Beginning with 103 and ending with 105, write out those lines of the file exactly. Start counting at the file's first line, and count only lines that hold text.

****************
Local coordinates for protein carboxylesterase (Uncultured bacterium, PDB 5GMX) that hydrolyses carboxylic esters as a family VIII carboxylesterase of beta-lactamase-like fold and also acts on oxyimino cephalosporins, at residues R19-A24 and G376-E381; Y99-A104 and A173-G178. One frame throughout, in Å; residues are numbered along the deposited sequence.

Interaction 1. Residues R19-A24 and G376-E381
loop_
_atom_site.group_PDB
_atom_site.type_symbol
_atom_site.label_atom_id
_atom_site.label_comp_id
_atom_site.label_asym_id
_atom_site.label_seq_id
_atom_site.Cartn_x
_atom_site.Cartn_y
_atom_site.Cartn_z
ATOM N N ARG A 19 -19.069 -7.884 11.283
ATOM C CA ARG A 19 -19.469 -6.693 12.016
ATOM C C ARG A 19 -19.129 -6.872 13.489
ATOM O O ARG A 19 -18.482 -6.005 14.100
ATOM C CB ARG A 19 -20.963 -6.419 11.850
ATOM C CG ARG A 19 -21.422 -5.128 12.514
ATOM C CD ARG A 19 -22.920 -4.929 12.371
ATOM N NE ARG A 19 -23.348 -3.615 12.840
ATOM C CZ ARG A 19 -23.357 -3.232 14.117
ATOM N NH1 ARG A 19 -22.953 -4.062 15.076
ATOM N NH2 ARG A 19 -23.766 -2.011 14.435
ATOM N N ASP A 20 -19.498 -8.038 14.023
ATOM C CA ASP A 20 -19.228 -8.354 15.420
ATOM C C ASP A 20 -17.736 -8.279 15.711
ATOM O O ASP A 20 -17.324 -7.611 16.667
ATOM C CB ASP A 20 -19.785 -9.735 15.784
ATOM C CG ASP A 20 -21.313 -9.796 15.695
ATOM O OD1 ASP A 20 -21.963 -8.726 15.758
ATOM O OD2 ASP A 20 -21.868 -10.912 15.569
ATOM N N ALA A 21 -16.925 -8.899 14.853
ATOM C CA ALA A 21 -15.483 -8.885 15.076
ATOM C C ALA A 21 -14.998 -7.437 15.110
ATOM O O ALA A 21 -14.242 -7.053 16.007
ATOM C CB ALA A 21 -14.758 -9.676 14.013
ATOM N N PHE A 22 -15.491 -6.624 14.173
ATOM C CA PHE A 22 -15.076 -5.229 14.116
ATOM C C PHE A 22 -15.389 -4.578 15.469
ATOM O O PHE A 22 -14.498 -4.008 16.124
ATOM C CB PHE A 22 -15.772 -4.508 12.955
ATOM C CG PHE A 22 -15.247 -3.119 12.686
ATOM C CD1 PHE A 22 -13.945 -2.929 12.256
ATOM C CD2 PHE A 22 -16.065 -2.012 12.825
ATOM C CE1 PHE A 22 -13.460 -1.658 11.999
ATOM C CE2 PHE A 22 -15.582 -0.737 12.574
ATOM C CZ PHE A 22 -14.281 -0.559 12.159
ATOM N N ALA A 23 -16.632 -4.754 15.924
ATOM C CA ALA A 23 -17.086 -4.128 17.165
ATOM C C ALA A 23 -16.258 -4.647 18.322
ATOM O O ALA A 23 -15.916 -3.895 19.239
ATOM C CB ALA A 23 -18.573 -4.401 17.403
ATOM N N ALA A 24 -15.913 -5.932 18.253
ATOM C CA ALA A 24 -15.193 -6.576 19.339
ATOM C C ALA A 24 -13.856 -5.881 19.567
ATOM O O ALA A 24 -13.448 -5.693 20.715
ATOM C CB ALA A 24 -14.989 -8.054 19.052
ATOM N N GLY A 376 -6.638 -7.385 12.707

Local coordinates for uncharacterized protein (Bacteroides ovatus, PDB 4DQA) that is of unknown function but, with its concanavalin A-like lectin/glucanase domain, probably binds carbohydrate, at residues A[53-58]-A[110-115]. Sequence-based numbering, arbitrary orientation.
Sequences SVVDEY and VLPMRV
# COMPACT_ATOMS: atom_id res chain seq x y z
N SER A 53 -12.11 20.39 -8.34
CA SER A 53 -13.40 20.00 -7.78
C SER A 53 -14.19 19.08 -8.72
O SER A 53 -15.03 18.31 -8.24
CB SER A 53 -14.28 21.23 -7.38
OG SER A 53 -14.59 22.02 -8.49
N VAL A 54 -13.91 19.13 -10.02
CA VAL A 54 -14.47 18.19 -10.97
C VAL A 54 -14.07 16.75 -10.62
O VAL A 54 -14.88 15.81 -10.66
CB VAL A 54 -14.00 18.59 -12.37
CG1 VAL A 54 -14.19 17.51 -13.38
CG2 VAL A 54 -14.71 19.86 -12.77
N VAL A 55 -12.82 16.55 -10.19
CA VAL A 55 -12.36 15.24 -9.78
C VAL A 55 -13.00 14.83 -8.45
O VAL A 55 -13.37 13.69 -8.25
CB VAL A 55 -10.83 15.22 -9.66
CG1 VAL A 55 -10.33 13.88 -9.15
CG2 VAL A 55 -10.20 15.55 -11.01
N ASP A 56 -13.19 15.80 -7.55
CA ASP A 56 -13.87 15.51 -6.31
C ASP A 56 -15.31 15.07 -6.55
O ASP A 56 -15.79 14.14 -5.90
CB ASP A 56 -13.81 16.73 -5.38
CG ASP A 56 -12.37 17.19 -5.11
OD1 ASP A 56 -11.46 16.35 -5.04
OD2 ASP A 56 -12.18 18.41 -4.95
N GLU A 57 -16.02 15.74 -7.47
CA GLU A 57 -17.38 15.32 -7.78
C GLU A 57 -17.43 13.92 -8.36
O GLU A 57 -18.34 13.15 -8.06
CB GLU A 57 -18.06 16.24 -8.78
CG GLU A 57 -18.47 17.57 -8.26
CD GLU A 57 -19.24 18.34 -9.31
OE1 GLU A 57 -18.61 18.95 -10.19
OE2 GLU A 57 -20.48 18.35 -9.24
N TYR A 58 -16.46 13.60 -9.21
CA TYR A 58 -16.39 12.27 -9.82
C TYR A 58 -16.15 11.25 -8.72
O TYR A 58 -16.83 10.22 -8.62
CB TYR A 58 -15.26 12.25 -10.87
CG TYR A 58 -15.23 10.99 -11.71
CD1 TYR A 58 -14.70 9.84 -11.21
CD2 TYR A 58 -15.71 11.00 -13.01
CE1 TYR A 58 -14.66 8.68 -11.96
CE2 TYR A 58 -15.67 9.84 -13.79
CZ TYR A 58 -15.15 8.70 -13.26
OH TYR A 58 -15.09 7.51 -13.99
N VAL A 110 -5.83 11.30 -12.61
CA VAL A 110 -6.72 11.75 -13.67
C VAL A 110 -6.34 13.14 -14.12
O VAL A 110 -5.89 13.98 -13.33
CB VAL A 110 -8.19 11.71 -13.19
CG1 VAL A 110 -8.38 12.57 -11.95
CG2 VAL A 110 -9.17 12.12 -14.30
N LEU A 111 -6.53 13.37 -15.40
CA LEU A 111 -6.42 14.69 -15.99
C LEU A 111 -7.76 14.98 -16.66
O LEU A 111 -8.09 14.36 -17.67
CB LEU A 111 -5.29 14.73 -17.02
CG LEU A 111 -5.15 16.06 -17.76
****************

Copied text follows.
CB TYR A 58 -15.26 12.25 -10.87
CG TYR A 58 -15.23 10.99 -11.71
CD1 TYR A 58 -14.70 9.84 -11.21